We climbed up a small hill, and then dropped straight down into crotch-high muddy water. There was no jumping over this. The whole thing reeked of stagnation, and it felt like we were trudging through a dead-animal-infested swamp. By the time we dragged ourselves out of it, my shoes felt like they weighed twenty pounds apiece, full of mud and rocks. Suddenly, every step took effort and caused pain.

Awesome feeling gone.

And that was just in the first half-mile or so. For the rest of the race, you just had to muscle through it. There were man-made mud pits (definitely less nasty than the swamp water, but always filled your shoes with more rocks and dead weight). There were giant, five-foot-tall hay-bales that you had to sort of leap and roll over. At one point we ran into three of these bales stack on top of one another and you had to climb all the way up and over. There was a whole section filled with boot camp obstacles, including big wooden walls and a roped-off section where you had to crawl on your stomach. And yes, there was even a mini bonfire that had to be leapt over (Anna cut it fairly close on this one, landing just beyond the burning wood.)

Strangely, I think my favorite part of the course was the river. There was a largish stretch where we were running up stream through the Henry’s Fork (at least I think that’s where we were.) It was just the right depth where you could still run if you high-stepped it, and it felt so refreshing to be clean for a few minutes. Of course, I had to stop on the way out to ring out my shoes and cut a little of the extra water weight, but I really enjoyed this section.

The race ended with us running a stretch down the horse-racing track, leaping a few more hurdles, and then diving through a soapy slip-and-slide at the finish line. We ended up finishing at just over forty minutes, which put us at sixty-third and sixty-fourth place out of two-hundred and twenty-four 5k finishers. Obviously, that’s a pretty terrible time for a 5k, but this race really wasn’t about that.

As an introduction to endurance racing, “Hurdle for Hope” was a blast! It was so fun to do something crazy with Anna, and it felt great to push my body through something so difficult. Now hopefully my future races don’t seem anticlimactic and boring by comparison, but I’m looking forward to continuing this new hobby and I’m grateful to my wife for pushing me to take on such a fulfilling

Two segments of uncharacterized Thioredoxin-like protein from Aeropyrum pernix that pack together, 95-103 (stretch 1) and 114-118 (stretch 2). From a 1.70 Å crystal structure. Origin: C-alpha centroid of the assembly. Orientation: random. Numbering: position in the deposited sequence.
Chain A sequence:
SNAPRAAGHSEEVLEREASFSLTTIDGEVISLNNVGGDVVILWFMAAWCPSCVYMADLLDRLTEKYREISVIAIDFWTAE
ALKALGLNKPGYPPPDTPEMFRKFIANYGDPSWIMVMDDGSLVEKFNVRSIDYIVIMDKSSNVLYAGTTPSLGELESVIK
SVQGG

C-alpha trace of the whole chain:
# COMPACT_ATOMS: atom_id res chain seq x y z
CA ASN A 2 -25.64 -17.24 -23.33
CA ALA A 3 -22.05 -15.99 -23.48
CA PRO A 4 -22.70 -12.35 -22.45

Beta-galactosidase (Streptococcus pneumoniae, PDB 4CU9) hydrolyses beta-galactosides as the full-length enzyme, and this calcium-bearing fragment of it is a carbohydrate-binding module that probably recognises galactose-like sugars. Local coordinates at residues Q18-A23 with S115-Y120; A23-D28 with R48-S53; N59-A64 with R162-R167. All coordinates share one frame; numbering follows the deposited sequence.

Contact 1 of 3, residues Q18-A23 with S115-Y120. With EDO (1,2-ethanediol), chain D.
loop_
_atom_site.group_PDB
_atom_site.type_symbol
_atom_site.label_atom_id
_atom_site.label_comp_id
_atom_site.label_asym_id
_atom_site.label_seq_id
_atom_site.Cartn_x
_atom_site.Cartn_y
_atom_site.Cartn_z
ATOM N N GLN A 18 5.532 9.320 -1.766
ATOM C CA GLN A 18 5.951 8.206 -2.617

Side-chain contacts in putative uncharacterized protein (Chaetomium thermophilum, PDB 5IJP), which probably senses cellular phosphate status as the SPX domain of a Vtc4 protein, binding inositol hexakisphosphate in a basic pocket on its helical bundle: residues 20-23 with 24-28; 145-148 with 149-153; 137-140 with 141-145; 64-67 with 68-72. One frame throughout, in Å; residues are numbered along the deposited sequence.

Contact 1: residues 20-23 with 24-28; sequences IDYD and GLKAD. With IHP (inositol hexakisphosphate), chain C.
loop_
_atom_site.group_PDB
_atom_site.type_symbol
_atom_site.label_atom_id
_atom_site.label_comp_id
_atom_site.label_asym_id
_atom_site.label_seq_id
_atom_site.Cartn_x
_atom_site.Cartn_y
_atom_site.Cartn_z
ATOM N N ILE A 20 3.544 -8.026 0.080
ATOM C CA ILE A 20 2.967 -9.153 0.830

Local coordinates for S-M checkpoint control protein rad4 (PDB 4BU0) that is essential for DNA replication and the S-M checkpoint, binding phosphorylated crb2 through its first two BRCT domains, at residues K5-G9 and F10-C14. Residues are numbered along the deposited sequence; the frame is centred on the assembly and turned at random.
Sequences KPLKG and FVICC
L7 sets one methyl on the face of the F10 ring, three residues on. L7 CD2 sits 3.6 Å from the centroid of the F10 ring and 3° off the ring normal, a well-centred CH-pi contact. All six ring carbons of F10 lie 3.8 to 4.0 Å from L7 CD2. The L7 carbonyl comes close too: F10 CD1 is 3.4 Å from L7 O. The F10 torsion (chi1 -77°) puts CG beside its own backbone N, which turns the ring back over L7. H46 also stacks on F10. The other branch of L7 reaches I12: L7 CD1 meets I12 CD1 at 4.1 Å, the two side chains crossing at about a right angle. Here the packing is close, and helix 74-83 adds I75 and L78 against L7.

With the grace and agility of a slightly lame llama....
And there you have it.  This was Arik's first race.  I recently talked him into running and when I saw this race I knew he'd love it.  I have to admit that I was somewhat jealous watching him leap like a gazelle over some of those hay walls, but also super impressed and proud.    I had a ton of fun doing this even though it was the longest 5k of my life.  I have to say that one of my favorite obstacles was leaping over the firepit.  I think the hint of danger in that one made it cool.  The boot camp-like walls were the most challenging for me.  Next year, I need to beef up my upper body strength so those walls don't seem so daunting.  I keep discovering bruises, cuts, and scrapes from that day, but I wear them with pride. 
All in all, rain and mud and fire and rivers and hay bales and 15-foot walls, it was a blast.  It's on our summer to-do list from this time forward. 

Have a race experience you just HAVE to share?  Send it to me at annadurfee@yahoo.com.